By Tamara Waters
We often think that animals have a whole other world of their own. Yet what if humans have never existed and anthropomorphic animals ruled the world instead of them?
The globally appreciated comic book series Blacksad offers a glimpse into that world, while keeping you on edge with its brilliant storytelling.
Blackstack is the masterpiece of two creative Spanish brains, writer Juan Díaz Canales and artist Juanjo Guarnido. The latter was lead animator of the villainous leopard Sabor in Tarzan. This alone tells a great deal about the quality of the comic book series, as his dexterity in conveying human facial expressions on the animal faces is evident in both works
Story that hooks you
This comic books series allows you to go back in time, more specifically the 1950’s USA. We explore the adventures of the main character, a private detective who is a black cat named John Blacksad. He is exactly like the hardboiled detectives of the Noir films – charismatic, determined and often in trouble.
Blacksad is also skilled fighter, due to his time in the military during World War II. He has a brilliant mind and has accumulated knowledge thanks to a short-lived academic life. Like all the examples of this trope, he also narrates his cases with cynical after-notes. Maybe that is what makes him irresistibly charming for the reader, along with the combination of two much-loved things – cats and mysteries. Although curiosity brings this cat to the neck of death many times, he can’t resist another case.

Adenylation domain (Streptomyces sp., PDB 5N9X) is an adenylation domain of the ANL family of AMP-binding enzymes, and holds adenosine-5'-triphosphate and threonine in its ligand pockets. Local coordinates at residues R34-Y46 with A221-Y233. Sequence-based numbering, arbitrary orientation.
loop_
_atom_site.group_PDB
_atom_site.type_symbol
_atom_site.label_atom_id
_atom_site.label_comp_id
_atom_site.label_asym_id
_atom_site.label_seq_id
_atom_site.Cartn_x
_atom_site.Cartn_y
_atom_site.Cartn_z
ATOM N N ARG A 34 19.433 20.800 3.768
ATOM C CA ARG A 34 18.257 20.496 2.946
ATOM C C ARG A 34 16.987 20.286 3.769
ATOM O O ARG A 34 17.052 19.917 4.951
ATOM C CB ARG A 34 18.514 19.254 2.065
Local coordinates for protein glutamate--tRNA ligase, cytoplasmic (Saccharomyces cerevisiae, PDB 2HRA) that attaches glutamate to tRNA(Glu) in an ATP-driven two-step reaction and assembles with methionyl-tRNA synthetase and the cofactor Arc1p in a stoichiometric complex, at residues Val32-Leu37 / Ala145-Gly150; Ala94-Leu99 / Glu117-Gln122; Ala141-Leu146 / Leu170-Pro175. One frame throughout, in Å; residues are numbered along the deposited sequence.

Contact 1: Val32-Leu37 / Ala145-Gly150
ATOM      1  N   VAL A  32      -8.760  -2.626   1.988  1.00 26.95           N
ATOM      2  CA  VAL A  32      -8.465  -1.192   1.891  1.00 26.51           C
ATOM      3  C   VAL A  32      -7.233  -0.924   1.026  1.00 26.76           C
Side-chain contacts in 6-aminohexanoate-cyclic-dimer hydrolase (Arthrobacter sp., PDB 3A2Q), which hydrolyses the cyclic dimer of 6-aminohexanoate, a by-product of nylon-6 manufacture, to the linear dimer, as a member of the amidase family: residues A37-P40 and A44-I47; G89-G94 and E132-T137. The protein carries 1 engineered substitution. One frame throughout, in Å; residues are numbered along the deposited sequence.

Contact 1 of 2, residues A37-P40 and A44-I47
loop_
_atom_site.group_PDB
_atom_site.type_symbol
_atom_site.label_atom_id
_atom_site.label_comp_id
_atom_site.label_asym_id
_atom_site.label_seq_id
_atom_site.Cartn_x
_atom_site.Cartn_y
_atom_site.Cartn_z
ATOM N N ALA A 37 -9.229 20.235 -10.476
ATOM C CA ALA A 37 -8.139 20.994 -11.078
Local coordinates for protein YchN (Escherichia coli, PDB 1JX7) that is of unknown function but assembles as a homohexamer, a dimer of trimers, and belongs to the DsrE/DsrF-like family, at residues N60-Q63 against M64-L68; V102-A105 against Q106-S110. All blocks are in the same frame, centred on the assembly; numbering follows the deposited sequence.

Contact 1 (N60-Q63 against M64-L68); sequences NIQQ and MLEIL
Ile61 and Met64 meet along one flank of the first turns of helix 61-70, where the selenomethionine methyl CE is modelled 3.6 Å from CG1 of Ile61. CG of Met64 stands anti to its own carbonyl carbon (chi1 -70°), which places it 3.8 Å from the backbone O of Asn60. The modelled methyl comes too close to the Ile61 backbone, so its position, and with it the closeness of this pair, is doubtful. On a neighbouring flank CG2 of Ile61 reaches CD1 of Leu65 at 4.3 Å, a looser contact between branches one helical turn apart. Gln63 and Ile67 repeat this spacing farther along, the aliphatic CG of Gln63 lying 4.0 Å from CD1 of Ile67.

Another uniquely delicious detail about this series is its characters. Each volume digs deeper into the their layers. Aside from our titular character, there are not many recurring ones. Animal stereotypes merge with human forms. Law enforcement officers are often done so through canines, while underworld characters are often reptiles or amphibians. This reminds us of the stereotypical notions in our heads towards animals, while hooking the reader even more into the story.
Beyond style – Blacksad deals with a range of issues
The series may look like it is setting the tones of the Noir detective novels and films with a brighter colour palette, but it actually tackles some more serious and more human concepts too. These include racism, corruption, nuclear war, drug addiction, economic depression and many more. It may not be as gruesomely graphic as some other comic books on the market but make no mistake, this is definitely not a children’s book with cute animals.
Whether for its unparalleled art style that walks the line between human and animal or for its thrilling storytelling, Blacksad is both a visual and a literary delight. It leaves you thinking more about animalistic perspective issues (I am winking at the PETA here), as well as human ones. In the end, you’ll be sitting in your reading spot yearning for more. I know I did.
At thist point, I think it would be safe to utter the exact same words I have used before for Ruben Brandt’s The Collector, “Artistically pleasing, vividly dramatic and uniquely thrilling.”
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